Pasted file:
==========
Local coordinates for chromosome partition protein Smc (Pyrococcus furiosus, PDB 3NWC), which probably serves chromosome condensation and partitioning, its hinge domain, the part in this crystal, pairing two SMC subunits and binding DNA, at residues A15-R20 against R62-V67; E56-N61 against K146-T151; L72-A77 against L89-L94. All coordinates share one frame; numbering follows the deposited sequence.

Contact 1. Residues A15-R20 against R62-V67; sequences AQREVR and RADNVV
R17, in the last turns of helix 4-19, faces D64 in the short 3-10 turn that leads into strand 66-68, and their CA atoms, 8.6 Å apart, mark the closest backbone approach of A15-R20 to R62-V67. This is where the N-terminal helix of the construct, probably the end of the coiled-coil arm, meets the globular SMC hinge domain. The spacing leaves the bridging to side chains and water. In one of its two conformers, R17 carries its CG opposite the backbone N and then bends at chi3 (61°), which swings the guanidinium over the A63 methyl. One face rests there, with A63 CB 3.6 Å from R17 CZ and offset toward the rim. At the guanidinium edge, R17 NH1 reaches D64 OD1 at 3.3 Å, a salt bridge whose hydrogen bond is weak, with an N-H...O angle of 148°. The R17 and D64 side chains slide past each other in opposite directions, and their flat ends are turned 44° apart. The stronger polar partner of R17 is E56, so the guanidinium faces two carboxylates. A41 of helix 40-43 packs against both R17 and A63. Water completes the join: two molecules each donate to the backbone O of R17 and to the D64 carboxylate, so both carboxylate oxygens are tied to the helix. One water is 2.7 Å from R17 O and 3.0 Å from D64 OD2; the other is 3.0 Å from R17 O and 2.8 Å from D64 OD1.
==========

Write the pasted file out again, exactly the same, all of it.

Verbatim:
Local coordinates for chromosome partition protein Smc (Pyrococcus furiosus, PDB 3NWC), which probably serves chromosome condensation and partitioning, its hinge domain, the part in this crystal, pairing two SMC subunits and binding DNA, at residues A15-R20 against R62-V67; E56-N61 against K146-T151; L72-A77 against L89-L94. All coordinates share one frame; numbering follows the deposited sequence.

Contact 1. Residues A15-R20 against R62-V67; sequences AQREVR and RADNVV
R17, in the last turns of helix 4-19, faces D64 in the short 3-10 turn that leads into strand 66-68, and their CA atoms, 8.6 Å apart, mark the closest backbone approach of A15-R20 to R62-V67. This is where the N-terminal helix of the construct, probably the end of the coiled-coil arm, meets the globular SMC hinge domain. The spacing leaves the bridging to side chains and water. In one of its two conformers, R17 carries its CG opposite the backbone N and then bends at chi3 (61°), which swings the guanidinium over the A63 methyl. One face rests there, with A63 CB 3.6 Å from R17 CZ and offset toward the rim. At the guanidinium edge, R17 NH1 reaches D64 OD1 at 3.3 Å, a salt bridge whose hydrogen bond is weak, with an N-H...O angle of 148°. The R17 and D64 side chains slide past each other in opposite directions, and their flat ends are turned 44° apart. The stronger polar partner of R17 is E56, so the guanidinium faces two carboxylates. A41 of helix 40-43 packs against both R17 and A63. Water completes the join: two molecules each donate to the backbone O of R17 and to the D64 carboxylate, so both carboxylate oxygens are tied to the helix. One water is 2.7 Å from R17 O and 3.0 Å from D64 OD2; the other is 3.0 Å from R17 O and 2.8 Å from D64 OD1.